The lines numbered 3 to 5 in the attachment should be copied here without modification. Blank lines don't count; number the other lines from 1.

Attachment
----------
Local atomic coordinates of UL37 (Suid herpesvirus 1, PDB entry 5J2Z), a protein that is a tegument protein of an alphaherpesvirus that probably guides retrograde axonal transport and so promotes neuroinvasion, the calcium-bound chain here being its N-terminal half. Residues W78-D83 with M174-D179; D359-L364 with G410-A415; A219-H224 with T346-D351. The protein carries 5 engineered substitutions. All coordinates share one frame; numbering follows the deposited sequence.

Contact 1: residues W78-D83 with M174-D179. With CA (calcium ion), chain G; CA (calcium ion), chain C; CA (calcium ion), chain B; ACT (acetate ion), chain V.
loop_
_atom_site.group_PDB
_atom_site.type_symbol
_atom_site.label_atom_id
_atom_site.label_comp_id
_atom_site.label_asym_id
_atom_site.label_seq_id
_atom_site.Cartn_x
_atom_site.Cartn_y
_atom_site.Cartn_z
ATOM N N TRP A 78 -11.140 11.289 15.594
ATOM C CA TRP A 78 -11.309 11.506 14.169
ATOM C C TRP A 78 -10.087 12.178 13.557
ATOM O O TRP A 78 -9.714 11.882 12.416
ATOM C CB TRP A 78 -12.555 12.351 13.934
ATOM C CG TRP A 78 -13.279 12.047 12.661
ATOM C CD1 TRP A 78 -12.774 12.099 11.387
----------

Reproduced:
loop_
_atom_site.group_PDB
_atom_site.type_symbol